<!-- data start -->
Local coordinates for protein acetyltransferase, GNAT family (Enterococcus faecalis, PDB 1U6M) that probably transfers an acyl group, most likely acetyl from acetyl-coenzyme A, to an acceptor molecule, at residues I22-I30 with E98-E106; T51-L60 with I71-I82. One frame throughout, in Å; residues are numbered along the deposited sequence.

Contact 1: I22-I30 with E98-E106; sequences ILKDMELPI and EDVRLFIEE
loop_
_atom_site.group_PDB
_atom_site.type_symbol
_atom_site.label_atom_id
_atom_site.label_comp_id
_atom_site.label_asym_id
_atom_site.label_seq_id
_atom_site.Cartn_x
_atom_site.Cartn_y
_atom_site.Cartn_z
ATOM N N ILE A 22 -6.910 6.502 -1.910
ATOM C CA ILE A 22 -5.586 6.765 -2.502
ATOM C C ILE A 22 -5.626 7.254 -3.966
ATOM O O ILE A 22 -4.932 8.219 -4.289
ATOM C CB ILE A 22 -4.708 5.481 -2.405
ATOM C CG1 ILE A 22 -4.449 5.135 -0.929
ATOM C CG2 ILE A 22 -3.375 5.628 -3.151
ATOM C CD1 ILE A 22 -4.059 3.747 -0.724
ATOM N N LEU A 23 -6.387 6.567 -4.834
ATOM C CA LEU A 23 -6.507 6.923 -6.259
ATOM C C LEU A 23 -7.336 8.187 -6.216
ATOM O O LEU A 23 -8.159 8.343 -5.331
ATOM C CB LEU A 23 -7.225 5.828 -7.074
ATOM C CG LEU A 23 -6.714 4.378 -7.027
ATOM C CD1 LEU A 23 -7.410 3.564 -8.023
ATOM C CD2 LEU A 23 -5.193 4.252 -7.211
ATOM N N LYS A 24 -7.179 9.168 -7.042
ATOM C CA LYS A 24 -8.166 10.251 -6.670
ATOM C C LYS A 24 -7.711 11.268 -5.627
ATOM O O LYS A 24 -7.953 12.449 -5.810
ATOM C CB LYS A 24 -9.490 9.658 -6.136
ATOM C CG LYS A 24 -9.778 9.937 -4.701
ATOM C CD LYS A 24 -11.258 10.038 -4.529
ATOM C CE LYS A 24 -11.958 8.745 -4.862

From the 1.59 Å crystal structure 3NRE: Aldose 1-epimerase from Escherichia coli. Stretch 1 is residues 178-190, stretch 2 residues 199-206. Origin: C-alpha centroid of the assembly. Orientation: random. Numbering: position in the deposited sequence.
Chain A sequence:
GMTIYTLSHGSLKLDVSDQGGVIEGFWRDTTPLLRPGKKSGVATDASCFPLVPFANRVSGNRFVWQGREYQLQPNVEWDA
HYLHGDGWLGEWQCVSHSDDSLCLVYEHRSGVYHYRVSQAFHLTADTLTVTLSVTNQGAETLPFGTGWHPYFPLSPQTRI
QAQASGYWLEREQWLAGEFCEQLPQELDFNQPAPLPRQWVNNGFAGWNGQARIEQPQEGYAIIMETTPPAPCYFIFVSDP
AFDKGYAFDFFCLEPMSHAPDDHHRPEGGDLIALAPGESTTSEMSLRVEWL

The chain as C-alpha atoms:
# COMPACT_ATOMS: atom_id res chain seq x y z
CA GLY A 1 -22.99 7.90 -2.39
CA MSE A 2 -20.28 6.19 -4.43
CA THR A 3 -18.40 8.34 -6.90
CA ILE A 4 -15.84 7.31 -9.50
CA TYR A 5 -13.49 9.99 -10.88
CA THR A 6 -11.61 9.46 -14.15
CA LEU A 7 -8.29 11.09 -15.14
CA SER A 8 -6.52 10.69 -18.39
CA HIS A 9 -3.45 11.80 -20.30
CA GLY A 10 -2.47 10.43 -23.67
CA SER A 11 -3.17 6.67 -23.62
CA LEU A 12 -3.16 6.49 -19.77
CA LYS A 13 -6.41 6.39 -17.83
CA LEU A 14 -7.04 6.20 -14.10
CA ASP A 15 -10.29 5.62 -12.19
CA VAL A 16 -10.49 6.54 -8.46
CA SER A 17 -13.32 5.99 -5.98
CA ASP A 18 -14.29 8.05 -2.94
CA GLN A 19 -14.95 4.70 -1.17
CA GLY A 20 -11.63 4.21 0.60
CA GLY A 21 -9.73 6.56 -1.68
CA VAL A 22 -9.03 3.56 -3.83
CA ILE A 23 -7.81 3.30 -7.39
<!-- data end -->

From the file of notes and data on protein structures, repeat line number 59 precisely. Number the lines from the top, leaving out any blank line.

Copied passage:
CA ASP A 15 -10.29 5.62 -12.19